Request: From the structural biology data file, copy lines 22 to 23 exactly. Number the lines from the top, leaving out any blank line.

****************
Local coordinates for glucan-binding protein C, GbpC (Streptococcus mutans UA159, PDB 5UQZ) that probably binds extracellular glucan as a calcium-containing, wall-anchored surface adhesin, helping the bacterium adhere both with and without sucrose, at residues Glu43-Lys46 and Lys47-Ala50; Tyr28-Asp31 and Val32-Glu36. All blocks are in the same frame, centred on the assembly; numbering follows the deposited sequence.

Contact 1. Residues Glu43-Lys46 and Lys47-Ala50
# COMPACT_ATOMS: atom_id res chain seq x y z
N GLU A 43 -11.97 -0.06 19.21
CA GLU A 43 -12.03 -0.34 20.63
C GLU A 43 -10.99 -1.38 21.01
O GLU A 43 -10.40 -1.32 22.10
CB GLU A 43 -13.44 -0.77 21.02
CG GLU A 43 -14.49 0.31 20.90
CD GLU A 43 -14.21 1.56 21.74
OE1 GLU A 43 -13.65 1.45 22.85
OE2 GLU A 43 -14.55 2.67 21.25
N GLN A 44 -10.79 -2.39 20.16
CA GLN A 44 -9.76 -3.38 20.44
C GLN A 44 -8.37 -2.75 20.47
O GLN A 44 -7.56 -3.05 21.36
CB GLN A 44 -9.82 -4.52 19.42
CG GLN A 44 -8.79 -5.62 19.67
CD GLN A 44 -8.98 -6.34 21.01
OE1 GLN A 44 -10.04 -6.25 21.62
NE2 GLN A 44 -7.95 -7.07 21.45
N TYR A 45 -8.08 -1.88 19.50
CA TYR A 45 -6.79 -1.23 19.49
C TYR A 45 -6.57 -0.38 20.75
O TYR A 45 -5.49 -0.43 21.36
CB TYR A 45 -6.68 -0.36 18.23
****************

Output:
N TYR A 45 -8.08 -1.88 19.50
CA TYR A 45 -6.79 -1.23 19.49